OSBURN, Idaho — A man arrested after he put signs in his yard and on his car because he said he wanted to make neighbors aware of sex offenders has filed a legal claim against this northern Idaho city, its police department and its police chief.
L.D. Bryson is asking for $1 million for what he said was a violation of his First Amendment rights, harassment and intimidation, emotional distress and attorney fees.
"They threatened my mom and dad if we didn't take the signs down," said Bryson, now living in nearby Kellogg and not allowed to return to the house in Osburn by court order.
Osburn Police Chief Spike Angle told the Associated Press yesterday that he could not comment on the claim filed on Dec. 22. Filing a claim is the initial process in bringing a lawsuit against a government entity.
Bryson was arrested in August and charged with libel after he placed eight signs in the yard of the home he shared with his parents in Osburn that read: "Do you have a level 3 neighbor?" and "Are your kids safe?" He spent one day in jail, and Bryson said officials told him he could face a $300 fine and six months in jail per sign.
In Idaho, libel is a criminal offense punishable by a fine up to $5,000 or imprisonment up to six months.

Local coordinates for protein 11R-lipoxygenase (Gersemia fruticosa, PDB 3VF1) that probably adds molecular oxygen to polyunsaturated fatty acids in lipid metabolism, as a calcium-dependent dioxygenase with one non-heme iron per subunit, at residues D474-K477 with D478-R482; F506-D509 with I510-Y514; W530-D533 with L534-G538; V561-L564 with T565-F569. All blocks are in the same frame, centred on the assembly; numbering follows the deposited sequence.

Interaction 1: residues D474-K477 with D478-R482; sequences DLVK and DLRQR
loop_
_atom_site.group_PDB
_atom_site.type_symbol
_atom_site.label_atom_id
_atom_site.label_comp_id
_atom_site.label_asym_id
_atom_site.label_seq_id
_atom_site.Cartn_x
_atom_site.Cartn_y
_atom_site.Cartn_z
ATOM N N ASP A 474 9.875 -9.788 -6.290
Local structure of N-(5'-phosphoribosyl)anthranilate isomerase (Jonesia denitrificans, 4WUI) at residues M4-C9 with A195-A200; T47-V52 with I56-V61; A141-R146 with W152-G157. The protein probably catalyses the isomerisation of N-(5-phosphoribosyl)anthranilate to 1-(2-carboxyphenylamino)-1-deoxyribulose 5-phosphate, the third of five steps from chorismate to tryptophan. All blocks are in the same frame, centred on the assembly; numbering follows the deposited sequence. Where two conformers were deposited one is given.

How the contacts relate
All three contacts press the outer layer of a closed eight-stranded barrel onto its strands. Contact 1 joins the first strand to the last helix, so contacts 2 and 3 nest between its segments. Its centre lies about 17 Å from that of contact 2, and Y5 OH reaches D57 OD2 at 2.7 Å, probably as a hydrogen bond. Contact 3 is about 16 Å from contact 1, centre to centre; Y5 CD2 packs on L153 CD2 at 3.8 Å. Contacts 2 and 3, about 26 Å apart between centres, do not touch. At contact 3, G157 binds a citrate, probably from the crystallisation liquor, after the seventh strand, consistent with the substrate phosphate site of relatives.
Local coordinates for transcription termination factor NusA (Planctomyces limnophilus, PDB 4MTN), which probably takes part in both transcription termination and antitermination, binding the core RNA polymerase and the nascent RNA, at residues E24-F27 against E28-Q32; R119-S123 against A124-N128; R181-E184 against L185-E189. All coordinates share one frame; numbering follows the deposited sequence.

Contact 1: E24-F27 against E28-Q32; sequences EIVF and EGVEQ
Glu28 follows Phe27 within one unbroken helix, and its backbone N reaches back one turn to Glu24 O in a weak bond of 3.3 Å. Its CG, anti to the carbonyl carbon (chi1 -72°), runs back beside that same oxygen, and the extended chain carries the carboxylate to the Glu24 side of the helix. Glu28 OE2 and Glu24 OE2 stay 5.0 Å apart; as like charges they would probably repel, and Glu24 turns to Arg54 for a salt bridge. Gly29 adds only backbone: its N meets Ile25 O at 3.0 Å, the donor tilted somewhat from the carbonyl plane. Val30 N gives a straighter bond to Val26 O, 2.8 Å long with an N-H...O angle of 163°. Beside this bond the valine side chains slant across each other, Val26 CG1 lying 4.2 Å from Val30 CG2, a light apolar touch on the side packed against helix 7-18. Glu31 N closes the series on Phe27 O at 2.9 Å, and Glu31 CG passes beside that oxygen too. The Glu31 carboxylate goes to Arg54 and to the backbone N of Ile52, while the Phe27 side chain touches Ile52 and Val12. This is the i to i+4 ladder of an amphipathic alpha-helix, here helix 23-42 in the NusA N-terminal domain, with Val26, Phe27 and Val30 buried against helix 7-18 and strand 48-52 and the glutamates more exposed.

Bryson said he put up the signs after abduction and sexual-assault victim Shasta Groene was found with convicted sex offender Joseph Edward Duncan III. Duncan is accused of breaking into the Coeur d'Alene-area home shared by Mark McKenzie and Brenda Groene and three of her children on May 16, 2005. McKenzie, Brenda Groene and 13-year-old Slade Groene were bound and bludgeoned to death.
Authorities contend Duncan killed the couple so he could kidnap 8-year-old Shasta and her 9-year-old brother Dylan for sex. Dylan Groene's remains were found shortly after Duncan was arrested.
Some of Bryson's neighbors said they felt the signs were offensive and gave the impression that someone in the neighborhood was a sex offender. Bryson said one neighbor said that the signs made Bryson guilty of libel. Bryson said he did not intend to call attention to anyone in the neighborhood.
"The people next door don't want to believe that the signs have nothing to do with them," Bryson said. "I was making a political statement."
Bryson said it was his right to post signs on private property. He said he also put signs on his vehicle, and then moved the car to private property when police officers told him to remove the signs because the vehicle was parked on county property.
"Nothing is done to protect the children," he said. "I lived less than 100 yards away from Interstate 90. There are so many kids in that neighborhood."